he cratsman had painstakingly set off this historia against a colored background of coralite stone introduced between the undulating moldings of the altar in the spaces surrounding the igures. Its incarnate coloration diffused itself throughout the translucent stone, imparting to the nude bodies and their limbs the semblance of blushing lesh.
By extension, this intimates that the life force is latent in all of the architecture. Once inside, Poliphilo inds himself in a groto whose mother-of-pearl revetment suggests his incorporation, enfolded in an architectural oyster-shell. An intimate form of encounter ensues in the pyramid’s foundations below where navigating a subterranean labyrinth by feel alone, he runs across a shrine to Venus glowing in the inchoate darkness. The body, in its turn, needs imagination to reciprocate love.
As he explores the debris-heaped terrain around a ruined ancient city, Poliphilo discovers a bronze colossus, lying on the ground, yet intact. his is an architectonic monument, a built form vast enough to inhabit. he colossus is a double, mirroring and merging the hero’s dreaming body with the architecture in his vision. In his recumbent, sleeping form, the gigantic statue is primarily bodily. Dreaming, he moans in pain, for ventilation holes bored into the soles of his feet suck in the breeze and make him resound like a musical instrument. Poliphilo clambers over his chest, spelunking his mouth, down his gullet, exploring the cavernous interior:
I saw intestines nerves and bone, veins, muscles and lesh, as if I were in a penetrable human body. And wherever I was, each part that you would seen in every natural body had its name engraved in three idioms: Chaldaean, Greek and Latin, as well as what kind of diseases are generated in which, and their causes, remedies and cures.
At the heart Poliphilo reads about Love, and suddenly feels his own unrequited love resurgent. As he breathes a heavy sigh, the entire bronze structure shudders in sympathetic resonance. he colossal igure is not solid, impervious metal, but enleshed and responsive to his very spirit. Departing, Poliphilo sees a female counterpart, buried in rubble up to her neck. Like himself, the male statue suffers from existential separation, from love that is not able to exchange its life- giving energy and complete the erotic circuit.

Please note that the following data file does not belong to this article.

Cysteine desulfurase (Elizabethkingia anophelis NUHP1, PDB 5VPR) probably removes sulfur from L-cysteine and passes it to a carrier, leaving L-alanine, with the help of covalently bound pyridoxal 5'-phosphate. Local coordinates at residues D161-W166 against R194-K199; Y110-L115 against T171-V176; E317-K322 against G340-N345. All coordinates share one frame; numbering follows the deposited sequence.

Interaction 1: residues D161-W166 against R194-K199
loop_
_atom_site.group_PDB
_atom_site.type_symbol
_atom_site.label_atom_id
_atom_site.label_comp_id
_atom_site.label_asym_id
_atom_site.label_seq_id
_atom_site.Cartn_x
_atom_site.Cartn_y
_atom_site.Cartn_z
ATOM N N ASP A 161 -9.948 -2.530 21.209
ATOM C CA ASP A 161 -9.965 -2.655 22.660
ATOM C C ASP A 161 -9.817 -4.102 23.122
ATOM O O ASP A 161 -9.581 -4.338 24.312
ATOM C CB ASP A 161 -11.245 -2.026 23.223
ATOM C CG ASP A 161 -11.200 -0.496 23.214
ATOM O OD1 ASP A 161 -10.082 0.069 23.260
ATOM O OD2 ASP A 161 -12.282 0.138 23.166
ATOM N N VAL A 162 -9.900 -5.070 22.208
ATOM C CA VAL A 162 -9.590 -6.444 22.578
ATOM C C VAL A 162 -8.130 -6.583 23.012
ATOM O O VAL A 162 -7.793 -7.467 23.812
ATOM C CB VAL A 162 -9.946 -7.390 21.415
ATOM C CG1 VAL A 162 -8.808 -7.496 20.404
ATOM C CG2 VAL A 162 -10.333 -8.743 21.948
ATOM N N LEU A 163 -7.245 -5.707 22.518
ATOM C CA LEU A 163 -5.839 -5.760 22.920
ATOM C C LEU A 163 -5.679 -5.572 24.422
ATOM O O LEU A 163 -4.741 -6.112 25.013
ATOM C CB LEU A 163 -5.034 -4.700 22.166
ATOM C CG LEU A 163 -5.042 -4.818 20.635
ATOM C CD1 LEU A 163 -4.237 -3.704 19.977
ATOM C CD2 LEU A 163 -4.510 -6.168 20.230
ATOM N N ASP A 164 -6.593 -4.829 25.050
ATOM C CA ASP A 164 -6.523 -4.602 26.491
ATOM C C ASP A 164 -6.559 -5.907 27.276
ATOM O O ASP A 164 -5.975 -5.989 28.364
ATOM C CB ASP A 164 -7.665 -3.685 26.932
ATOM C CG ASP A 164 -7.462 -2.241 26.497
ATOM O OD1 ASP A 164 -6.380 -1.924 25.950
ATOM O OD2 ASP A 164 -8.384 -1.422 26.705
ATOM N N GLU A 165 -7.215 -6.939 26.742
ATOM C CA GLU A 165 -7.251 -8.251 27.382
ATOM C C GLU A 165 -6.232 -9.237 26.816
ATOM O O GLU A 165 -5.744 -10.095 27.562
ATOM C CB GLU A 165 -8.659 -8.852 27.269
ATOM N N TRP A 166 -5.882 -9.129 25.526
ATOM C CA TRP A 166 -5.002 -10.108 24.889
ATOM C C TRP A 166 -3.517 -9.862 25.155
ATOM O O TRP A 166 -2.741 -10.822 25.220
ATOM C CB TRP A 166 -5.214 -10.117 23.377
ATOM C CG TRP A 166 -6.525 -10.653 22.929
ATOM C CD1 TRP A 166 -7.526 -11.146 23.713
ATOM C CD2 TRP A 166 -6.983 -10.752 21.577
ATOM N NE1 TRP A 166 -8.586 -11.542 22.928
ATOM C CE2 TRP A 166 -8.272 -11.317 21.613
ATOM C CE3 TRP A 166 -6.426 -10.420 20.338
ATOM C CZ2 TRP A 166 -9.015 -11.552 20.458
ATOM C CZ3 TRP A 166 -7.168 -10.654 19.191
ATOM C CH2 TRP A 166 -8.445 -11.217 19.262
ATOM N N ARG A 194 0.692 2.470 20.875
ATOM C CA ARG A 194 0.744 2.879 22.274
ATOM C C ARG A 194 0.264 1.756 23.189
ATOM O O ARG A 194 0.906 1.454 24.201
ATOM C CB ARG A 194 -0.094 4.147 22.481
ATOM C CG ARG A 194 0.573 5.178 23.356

Poliphilo’s dream-quest is to ind and join his Polia. She is the female to his male, the mythos to his logos, the (lost) history to his (melancholic) modernity, the otherness hidden within him and around him. he neologism “hypn-eroto-machia” incorporates the philosopher Empedocles’ dual principles of cosmic change: universal Sympathy (the basis of natural magic, related to mimesis and the forces of atraction) and Antipathy (the force behind fragmentation and dissolution): Eros and Machia, Love and Strife. Poliphilo’s dream materializes these through divine igures, the former by Venus-Aphrodite, and the later by Minerva-Athena in her martial aspect. Polia towers over Poliphilo’s narrative like a marble Venus crowned with the head of Minerva, an “Idea” as he calls her, willful and irrational, elusive and sensuous, strange and familiar. She is a matrix overlowing with Nature’s unlimited plenitude: a theocracy simultaneously generous and cruel, a paradox brimming with poetic ambiguity, resistant to analytic thought with its rational, divisive categories. he ancient city is a woman whom you love at your peril. To know her at an intellectual distance – a visual distance – can never satisfy him; he hungers for an unmediated, corporeal, tactile encounter. And the architecture he describes thus evidences his yearning to enter her – to become one with her – an intertwining of the self and the world.
A quatrocento commonplace characterized an unresponsive lady as being made of stone. In a sonnet, Lorenzo de’ Medici calls his mistress “adamantine,” hard as diamond.6 Polia too, not reciprocating Poliphilo’s love, is “frozen and stony.” To be a body of lesh is to return love, to recirculate the vital energy that links and bonds the world together. Only the embodied imagination, with its capacity for desire, can do so, and thus can participate in world making. To be lesh and thus receptive radiates and circulates erotic energy, not just between lovers, but throughout the universe into which the superabundant creative force overlows.